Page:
Tips on Insurance Coverage for Crisis Communications
In the event of a disaster, effective crisis communications can be essential to maintain or rehabilitate a business’s reputation. Sometimes crisis communications also can be critical to ensure safety and mitigate the risk of liability or the amount of damages. Some (but far from all) business insurance policies provide coverage for crisis communications and related services provided by public relations (PR) firms. For example,
- Cyber policies often provide coverage necessitated by a data breach or systems security incident;
- Product Contamination and Recall policies often provide coverage necessitated by a food contamination or adulteration incident;
- Pollution legal liability policies sometimes provide coverage necessitated by a pollution incident;
- D&O liability insurance policies often provide coverage associated with a stock drop.
Crisis communications coverage is typically only available to the extent that there is an underlying incident that triggers, or is likely to trigger, the substantive policy coverage (e.g., a pollution incident may be required for pollution-related crisis communications). When available, this coverage is usually subject to a sublimit but sometimes does not require satisfaction of a retention or deductible.
Crisis communications coverage usually also comes with limitations on the business policyholder’s choice of PR firm. Some business insurance policies merely require the insurer to consent in advance to a particular PR firm. Other policies require the business to pick from a limited group of approved PR firms. Still other policies leave the choice of PR firm entirely to the insurer.
Public relations professionals emphasize the importance of advance preparation for crisis communications. Advance preparation minimizes response time and maximizes effectiveness. Working with a PR firm, a business may formulate various templates for crisis communications in advance, including press releases, FAQs, and messages to employees, customers, suppliers, and regulators. Those templates may be modified, finalized and deployed at a moment’s notice. But issuing press releases or calling press conferences requires advance preparation in identifying appropriate press outlets and secure contact information. Publication by website requires advance creation and post-crisis activation. Distribution by text, email, and voice mail platforms may also involves advance preparation.
Insurance policy limitations on the business’s choice of PR firms can impair the effectiveness of crisis communications, particularly if the coverage forces a business to change PR firms after the disaster hits. With advance planning, a business policyholder should be able to avoid this forced change. Before the disaster, and ideally in connection with an initial policy placement or subsequent renewal, the business should identify all policies providing crisis communications coverage and review those policies for the purpose of determining the limitations on choice of PR firm. Armed with the knowledge of the coverage limitations, the business should then either (a) come up with a plan for crisis communications that may be reconciled with the insurance policy limitations, or (b) negotiate a change of the insurance policy to accommodate the business’s crisis communications plan.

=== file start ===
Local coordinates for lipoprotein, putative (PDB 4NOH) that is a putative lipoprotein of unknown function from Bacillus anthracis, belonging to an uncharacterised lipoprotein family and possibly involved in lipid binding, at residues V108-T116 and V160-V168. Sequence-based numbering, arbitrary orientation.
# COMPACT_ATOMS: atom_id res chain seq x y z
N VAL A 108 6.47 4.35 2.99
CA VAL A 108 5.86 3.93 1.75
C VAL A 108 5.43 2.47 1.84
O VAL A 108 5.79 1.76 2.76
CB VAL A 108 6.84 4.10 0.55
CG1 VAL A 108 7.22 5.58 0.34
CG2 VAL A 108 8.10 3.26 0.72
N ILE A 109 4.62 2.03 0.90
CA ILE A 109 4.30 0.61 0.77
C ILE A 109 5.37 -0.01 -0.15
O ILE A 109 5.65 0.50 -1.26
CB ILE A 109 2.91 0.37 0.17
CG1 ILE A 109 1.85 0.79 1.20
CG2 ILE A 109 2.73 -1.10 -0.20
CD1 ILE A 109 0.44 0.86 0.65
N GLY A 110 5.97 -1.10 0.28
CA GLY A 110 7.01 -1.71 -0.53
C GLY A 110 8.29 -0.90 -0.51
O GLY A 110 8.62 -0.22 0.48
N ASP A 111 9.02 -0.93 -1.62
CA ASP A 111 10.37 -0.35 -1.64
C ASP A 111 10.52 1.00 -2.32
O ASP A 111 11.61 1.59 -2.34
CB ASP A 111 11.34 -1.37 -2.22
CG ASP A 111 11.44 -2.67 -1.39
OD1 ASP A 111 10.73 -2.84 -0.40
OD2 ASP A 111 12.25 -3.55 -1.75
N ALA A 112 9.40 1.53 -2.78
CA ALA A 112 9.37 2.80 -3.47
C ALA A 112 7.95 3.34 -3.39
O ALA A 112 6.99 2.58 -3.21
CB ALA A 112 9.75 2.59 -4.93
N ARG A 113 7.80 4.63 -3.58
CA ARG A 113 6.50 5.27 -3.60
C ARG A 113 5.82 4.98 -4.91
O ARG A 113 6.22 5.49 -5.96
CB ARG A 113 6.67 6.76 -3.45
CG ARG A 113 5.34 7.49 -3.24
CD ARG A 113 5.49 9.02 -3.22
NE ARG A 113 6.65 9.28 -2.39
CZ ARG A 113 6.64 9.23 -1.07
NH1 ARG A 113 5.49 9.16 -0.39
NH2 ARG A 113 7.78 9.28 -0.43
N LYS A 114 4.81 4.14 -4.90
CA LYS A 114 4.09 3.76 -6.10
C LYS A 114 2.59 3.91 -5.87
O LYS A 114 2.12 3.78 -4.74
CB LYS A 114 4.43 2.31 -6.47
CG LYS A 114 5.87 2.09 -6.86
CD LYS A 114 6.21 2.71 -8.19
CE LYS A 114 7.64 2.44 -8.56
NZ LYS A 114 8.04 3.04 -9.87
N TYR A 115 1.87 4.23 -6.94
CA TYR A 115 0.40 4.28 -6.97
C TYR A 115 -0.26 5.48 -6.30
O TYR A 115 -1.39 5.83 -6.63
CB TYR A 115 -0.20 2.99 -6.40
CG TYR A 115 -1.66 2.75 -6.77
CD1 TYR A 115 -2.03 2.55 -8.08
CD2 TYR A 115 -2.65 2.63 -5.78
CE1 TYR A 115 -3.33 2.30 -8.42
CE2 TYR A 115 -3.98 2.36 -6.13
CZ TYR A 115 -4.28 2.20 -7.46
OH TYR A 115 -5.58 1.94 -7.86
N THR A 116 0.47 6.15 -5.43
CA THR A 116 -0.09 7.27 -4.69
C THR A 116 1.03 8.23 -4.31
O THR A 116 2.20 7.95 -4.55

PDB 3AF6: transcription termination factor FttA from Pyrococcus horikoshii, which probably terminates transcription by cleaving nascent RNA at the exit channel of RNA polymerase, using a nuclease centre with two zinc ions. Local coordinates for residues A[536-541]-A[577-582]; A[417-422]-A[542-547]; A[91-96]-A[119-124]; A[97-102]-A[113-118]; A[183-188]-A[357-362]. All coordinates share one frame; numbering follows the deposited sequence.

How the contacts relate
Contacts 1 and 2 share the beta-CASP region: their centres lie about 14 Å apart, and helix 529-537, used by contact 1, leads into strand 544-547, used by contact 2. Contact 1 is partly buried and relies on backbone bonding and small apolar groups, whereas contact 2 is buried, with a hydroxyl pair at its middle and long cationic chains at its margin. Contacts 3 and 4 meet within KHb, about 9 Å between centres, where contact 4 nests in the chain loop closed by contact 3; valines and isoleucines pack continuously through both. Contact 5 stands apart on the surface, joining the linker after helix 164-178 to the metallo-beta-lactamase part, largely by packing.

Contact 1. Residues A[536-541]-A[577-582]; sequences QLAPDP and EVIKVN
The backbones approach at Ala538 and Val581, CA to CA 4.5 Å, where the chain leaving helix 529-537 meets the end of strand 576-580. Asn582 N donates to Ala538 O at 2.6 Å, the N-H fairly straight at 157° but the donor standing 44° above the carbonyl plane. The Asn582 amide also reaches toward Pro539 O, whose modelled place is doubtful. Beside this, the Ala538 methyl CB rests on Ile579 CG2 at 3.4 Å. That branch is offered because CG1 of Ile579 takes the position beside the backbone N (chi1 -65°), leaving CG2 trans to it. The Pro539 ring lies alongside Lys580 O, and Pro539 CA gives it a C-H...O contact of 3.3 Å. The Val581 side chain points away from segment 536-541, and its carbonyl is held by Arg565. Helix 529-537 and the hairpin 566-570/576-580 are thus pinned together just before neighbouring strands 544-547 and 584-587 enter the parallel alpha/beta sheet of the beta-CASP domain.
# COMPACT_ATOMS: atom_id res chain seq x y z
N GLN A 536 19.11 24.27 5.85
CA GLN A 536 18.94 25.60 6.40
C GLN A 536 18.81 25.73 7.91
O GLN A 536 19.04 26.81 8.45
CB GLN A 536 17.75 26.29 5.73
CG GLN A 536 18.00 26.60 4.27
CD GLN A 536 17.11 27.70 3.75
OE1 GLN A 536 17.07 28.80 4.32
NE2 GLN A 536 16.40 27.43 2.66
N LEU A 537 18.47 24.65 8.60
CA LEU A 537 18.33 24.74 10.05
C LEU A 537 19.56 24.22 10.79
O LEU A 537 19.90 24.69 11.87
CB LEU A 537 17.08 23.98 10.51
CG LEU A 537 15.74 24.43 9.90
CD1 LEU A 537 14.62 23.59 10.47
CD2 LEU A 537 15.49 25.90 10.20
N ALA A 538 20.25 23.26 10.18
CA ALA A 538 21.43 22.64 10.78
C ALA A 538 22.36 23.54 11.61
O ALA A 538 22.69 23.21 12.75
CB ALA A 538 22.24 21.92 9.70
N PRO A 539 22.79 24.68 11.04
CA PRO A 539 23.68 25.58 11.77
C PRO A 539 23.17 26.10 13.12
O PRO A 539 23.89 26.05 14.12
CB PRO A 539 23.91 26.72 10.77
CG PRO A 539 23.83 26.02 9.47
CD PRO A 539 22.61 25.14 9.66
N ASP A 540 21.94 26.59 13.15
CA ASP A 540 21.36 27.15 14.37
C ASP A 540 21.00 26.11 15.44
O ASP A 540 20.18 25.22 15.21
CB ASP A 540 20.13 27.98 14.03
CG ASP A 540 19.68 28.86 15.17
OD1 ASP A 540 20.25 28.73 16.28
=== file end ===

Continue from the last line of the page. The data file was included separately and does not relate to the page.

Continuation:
Coming up with a plan that may be reconciled with the insurance policy may require a business to choose and use a PR firm that the insurer has pre-approved for crisis communications coverage. Oftentimes, pre-approved PR firms are identified on a schedule attached to the policy or a website identified in the policy. If the insurer has not identified pre-approved PR firms (perhaps because the policy merely requires the insurer’s advance consent), the business should ask its insurance broker to have the insurer to identify pre-approved firms. Once such PR firms are identified, the business should then be able to engage a specific acceptable PR firm both to assist with advance preparations and in executing the crisis communications plan when it becomes necessary.
Alternatively, depending on the insurer and the amount of premium paid by the business, working with its broker, the business might ask its insurer to issue an endorsement to the policy approving a particular firm PR firm that the business already uses (or would be inclined to use). Then the business could engage that approved PR firm both to assist with advance preparations and in executing the crisis communications plan when it becomes necessary.
Any business’s insurance broker is a good and necessary resource for addressing these issues. And we can give you guidance and advice too.
Contact Scott Hecht for more information.